Reminiscences of Scottish Life and Character eBook

Edward Bannerman Ramsay
This eBook from the Gutenberg Project consists of approximately 430 pages of information about Reminiscences of Scottish Life and Character.
on his character, I could not resist the wish to show another element, drawn from his ancestry, that went to the forming of that character.  Was not our Dean a worthy representative of Puritan leaders who refused to go into the violence of the Covenant—­of the Bishop of unreproached life, who read the Thirty-nine Articles with an unconcealed desire to include conscientious Dissenters—­of many peaceful gentlemen on the banks of the Dee, who mixed a happy playful humour with a catholic reverence for that Christianity which he could recognise in other sects, though preferring his own?

FOOTNOTES: 

[7] The present generation of Burnetts think that those slang names were invented by Barclay, but I knew him well, and venture to doubt his humorous powers.  In the midst of “sporting” and violent excitement he was serious in talk, as became the descendant of the old Quakers.

[8] Mrs. Russell had lost her two sons by a strange fatality—­both were drowned, the elder, Lockhart, while skating at Bath, about 1805-6, James, the younger, in crossing the river Dee in a boat rowed by himself in 1827.

III.

Edward Ramsay left Somersetshire amidst the general regrets of his parishioners and neighbours, and entered on his Edinburgh career 1st January 1824.  The journal which I am now using has not hitherto spoken much of the differing opinions of his brother clergymen, although there is sometimes a clergyman noted as “very low,” and elsewhere, one branded as a “concealed Papist.”  But in Edinburgh—­it is vain to conceal it—­every profession must be broken into parties.  He found Edinburgh, or rather I should say the Episcopal Church in Edinburgh, then theologically divided between the Evangelicals, headed by the Rev. Edward Craig and the old-fashioned Churchmen, the rather moral school, of which Mr. Alison was the distinguished ornament.  Mr. Ramsay went to St. George’s Chapel, York Place, as Mr. Shannon’s curate, in the beginning of 1824, and remained doing that duty for two and a half years.  He then went to St. Paul’s, Carrubber’s Close, where he laboured for a year.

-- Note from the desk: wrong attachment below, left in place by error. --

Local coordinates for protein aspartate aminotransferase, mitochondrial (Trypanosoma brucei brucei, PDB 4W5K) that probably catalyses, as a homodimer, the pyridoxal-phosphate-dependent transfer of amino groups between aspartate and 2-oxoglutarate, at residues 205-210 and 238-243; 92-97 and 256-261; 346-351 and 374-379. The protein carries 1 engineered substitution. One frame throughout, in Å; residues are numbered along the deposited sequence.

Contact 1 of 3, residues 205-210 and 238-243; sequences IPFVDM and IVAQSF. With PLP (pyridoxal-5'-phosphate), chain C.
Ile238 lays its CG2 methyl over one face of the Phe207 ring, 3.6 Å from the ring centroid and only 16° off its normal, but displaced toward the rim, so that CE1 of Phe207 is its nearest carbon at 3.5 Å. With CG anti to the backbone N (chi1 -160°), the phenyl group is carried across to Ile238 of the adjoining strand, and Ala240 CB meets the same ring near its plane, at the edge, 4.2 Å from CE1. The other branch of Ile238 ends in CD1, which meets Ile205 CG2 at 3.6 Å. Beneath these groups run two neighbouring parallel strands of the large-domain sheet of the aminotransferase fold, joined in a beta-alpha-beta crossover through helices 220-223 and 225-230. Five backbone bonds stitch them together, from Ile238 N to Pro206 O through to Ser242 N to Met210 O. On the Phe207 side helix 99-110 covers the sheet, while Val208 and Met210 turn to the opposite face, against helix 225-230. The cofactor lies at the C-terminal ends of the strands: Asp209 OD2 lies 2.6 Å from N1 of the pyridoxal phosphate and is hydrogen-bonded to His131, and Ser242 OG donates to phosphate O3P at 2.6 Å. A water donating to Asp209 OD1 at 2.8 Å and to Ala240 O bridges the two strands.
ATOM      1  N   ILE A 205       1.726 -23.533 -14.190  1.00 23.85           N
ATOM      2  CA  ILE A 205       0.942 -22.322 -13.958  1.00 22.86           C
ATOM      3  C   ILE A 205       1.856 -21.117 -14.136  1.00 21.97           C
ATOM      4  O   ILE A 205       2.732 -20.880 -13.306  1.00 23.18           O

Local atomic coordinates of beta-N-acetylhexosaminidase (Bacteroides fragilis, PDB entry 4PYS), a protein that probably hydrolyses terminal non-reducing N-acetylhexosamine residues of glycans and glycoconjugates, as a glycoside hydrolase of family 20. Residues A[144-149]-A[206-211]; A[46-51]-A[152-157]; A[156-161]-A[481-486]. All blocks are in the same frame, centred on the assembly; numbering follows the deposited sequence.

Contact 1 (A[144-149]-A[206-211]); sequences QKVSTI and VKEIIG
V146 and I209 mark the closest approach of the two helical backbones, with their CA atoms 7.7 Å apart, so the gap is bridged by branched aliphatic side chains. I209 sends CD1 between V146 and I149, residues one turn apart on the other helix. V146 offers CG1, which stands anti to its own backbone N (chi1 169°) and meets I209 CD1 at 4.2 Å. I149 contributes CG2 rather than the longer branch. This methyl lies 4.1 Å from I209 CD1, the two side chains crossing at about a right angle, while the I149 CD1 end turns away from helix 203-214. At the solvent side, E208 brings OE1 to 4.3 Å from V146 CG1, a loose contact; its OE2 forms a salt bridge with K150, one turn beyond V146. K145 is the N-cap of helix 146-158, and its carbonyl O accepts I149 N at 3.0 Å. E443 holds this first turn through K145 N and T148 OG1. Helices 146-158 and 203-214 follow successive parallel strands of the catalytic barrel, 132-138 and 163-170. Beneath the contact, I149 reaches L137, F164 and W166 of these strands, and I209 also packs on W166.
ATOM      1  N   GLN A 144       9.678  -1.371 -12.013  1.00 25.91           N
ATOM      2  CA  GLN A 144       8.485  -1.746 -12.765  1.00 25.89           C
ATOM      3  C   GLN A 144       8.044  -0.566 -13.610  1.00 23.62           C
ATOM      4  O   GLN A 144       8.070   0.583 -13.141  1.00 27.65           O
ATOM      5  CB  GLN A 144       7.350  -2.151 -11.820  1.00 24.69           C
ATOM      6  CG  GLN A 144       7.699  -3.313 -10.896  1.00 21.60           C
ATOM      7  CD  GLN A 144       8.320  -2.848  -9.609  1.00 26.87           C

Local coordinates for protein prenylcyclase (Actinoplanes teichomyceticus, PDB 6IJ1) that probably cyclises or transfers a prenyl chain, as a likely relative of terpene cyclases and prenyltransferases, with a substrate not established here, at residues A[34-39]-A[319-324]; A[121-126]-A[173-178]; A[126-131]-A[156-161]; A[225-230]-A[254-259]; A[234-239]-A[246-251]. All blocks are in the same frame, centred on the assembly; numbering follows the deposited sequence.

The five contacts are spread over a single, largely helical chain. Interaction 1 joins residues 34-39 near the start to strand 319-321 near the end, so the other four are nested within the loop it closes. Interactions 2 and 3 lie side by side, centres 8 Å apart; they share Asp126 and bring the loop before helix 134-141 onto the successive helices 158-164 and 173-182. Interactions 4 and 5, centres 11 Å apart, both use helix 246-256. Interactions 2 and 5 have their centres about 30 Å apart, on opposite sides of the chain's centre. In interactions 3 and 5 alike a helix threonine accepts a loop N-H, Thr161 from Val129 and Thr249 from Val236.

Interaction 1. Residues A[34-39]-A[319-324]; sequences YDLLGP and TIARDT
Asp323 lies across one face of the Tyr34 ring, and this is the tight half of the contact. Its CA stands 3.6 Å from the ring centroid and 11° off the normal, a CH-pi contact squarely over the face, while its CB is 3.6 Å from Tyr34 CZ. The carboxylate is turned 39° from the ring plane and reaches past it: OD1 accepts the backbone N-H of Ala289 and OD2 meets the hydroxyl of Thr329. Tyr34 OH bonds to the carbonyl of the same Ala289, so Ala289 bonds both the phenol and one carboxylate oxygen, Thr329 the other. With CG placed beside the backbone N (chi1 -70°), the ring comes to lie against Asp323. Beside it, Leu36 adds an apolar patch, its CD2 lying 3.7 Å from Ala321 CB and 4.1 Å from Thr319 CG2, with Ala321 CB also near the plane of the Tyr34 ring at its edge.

In 1825 Ramsay “toiled on” with sermons and wrote a series on the Articles.  “A great improvement,” he says, “must have taken place in Edinburgh, for unquestionably the sermons I then got credit for we should all think little of now[9].”  In 1826 he left Mr. Shannon’s chapel, and took the single charge of the quaint old chapel of St. Paul’s, Carrubber’s Close.  Amongst the events recorded of the year was the acquaintance he made by officiating at the funeral of Lady Scott, Sir Walter’s wife.  In 1827 he mentions a change, “a considerable move to me, which, under God, has been a good one.”  He closed with an offer of the curacy of St. John’s, under Bishop Sandford, when he was thirty-seven years of age.  In spring he was ill, and went to visit his

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Reminiscences of Scottish Life and Character from Project Gutenberg. Public domain.
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